Community Board 9 (CB9) executive committee member Nicolas Almonor noted, “The Dorsey Gallery has been around for close to fifty years and provides a welcoming venue for up-and-coming artists of color. Some of these artists I have met. Some of them are good friends. After hearing rumors of its closing, I am elated that the gallery will remain a resource for Black artists and the community.” As chair of the Parks, Recreation and Culture Committee, Almonor promises to give as much support as possible to Dorsey’s Fine Art Gallery.
In This Issue
In “Greenlight at Lefferts Gardens,” Leslie Martinez pays homage to the bookstore that came to the neighborhood in 2016. A high school teacher, she describes her love of Young Adult (YA) literature and her discovery of Greenlight’s first store in Fort Greene, which opened its doors in 2009, and then her delight in the Flatbush store’s program supporting classroom visits by YA authors. Voices of Lefferts is thrilled to publish a story that celebrates the bookstore that has been one of the project’s most ardent supporters.
Next, Michael Rance takes us on a tour of neighborhood history as seen through the eyes of a relative newcomer trying to become part of a community in the midst of a global pandemic. In “Piercing Red Roses,” he also expresses the yearning of a young activist coming to political consciousness, searching for camaraderie and clear direction in a way forward, a desire to recapture the sense that “anything was possible,” which he and other Brooklyn bargoers felt in February 2020, the night that votes showed a massive lead for Bernie Sanders. Take the tour with him to find out what he discovers.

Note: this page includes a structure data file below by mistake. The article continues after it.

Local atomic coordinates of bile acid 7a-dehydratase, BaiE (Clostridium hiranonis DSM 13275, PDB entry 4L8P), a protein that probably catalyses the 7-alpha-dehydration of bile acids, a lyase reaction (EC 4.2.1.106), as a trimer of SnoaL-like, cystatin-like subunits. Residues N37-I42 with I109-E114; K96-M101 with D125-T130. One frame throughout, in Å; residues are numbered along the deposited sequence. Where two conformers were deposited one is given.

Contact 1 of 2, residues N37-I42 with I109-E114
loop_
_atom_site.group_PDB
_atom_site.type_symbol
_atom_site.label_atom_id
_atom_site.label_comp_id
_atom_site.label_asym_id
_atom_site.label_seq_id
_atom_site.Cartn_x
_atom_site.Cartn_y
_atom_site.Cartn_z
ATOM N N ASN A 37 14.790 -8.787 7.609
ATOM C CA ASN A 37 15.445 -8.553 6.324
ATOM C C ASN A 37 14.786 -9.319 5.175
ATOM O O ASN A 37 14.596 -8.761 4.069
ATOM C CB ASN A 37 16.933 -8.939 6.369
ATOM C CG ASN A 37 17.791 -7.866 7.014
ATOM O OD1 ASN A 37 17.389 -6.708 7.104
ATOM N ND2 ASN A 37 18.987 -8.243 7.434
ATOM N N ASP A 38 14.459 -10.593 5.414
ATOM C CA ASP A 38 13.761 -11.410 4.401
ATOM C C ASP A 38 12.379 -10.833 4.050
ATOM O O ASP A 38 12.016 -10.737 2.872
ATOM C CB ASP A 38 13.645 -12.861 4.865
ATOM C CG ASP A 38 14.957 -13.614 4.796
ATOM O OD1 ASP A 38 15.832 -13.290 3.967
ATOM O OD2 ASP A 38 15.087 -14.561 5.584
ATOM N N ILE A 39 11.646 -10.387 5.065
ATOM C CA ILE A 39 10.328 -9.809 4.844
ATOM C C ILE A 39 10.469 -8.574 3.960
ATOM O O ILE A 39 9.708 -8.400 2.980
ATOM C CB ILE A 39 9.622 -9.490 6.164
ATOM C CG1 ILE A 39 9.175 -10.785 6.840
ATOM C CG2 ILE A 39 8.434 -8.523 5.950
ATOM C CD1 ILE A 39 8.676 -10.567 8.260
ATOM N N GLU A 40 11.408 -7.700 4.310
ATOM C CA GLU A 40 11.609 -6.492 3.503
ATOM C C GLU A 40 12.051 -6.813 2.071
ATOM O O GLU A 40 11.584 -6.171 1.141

In “Literal Boxes of Gentrification,” Mia Gomez introduces us to her cat, Tabasco, with whom she spends hours at the window of her first-floor apartment on Rutland Road “watching his version of TV: the people of PLG walking to and fro, up and down the street.” But from their perch, they could see more than that as the houses across the street with “nice people” and lots of stuff in the front yards gave way to construction crews and green fencing with a rendering of the building, another “big gray box.” Capturing the ethos of a changing neighborhood, Mia describes the impact of the new building on the neighborhood even as she, her boyfriend, and Tabasco are forced to deal with an unexpected turn of events.
Maura Balaban also delves into the theme of change as a self-described gentrifier. In “Neighborly Education,” she takes the reader through a series of in-person and virtual encounters with neighbors that seemed always to begin with the question of how many years they had been living in Flatbush-PLG. As a naturally shy person wrestling with the demands of any new home but more particularly with “the unspoken, though palpable, fact of [her] whiteness,” she probes conflicts of race, class, policing, and all-too-familiar sounds of gunfire. With candor and courage, she writes as a relative newcomer about becoming “schooled” on a neighborhood she has grown to love.